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Yes, good question: in French, we use a singular object with a plural subject when it means "one each", whereas the English use a plural to mean the same thing.
Nonetheless, in French, there can be an ambiguity as to whether there might be only one hat for several people. I would say that it is not very likely when it comes to hats, but with a car, for example, that could be relevant.
It took me a little bit to understand this sentence. Without context, I immediately think that the hat was heated with an oven or a dryer or something. That it's warm to the touch. I don't read it as being "cozy." I'd say that the hat makes me/my head warm not that it is warm. Or I'd simply say it's cozy. To say that it is warm means it's been heated somehow.
Also, why is it wrong to translate chaud as hot? Duolingo says that chaud can mean either hot or warm. And if you're thinking it did, indeed, come fresh out of the dryer then (depending on the fabric), it can certainly be unpleasantly hot. So, what makes translating this as hot incorrect? Without context, it's a possible answer.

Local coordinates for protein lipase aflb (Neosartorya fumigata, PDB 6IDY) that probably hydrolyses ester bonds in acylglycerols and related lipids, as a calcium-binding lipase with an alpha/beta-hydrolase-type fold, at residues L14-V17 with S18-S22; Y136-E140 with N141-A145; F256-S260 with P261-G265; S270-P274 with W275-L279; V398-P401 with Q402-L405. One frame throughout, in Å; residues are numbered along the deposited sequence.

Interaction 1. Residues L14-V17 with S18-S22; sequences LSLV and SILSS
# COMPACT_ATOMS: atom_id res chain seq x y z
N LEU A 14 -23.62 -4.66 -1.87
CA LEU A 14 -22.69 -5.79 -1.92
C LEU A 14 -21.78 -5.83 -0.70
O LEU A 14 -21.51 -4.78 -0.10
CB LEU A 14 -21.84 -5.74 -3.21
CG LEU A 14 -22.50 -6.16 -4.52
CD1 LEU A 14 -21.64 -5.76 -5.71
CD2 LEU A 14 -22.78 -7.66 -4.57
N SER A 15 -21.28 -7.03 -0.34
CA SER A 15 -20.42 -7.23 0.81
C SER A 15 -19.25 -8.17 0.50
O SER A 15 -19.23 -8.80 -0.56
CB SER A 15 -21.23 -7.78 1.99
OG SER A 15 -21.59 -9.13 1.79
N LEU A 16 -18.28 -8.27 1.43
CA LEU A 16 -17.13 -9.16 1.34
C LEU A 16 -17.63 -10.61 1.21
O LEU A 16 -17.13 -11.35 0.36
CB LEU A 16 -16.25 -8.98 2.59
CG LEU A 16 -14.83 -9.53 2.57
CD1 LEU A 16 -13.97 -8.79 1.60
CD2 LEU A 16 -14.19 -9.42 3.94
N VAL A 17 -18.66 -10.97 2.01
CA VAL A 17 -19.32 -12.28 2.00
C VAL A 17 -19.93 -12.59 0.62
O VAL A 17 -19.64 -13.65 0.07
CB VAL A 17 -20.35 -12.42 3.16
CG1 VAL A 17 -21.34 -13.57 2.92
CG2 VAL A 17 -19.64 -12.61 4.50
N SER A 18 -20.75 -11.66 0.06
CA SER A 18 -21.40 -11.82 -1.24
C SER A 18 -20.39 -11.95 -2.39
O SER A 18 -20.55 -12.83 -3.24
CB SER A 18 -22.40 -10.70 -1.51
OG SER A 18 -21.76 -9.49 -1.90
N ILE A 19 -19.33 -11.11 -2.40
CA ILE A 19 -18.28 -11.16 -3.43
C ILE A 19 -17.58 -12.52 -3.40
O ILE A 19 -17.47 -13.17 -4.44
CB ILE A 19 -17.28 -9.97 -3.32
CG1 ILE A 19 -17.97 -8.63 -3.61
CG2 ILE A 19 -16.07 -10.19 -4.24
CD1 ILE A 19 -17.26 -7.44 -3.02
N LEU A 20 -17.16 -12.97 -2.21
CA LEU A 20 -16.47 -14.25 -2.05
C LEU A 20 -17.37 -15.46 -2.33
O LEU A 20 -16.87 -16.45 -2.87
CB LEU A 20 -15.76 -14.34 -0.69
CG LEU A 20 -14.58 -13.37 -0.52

I understand that maybe I over-thought this sentence. However, it's a bizarre sentence that had me scratching me head for a few minutes.
We currently accept both the singular and plural versions, although in dictation, you have to write what you hear exactly, and then you have no other choice than the singular version.
From the English sentence, "their hats are warm", both translations are accepted as well.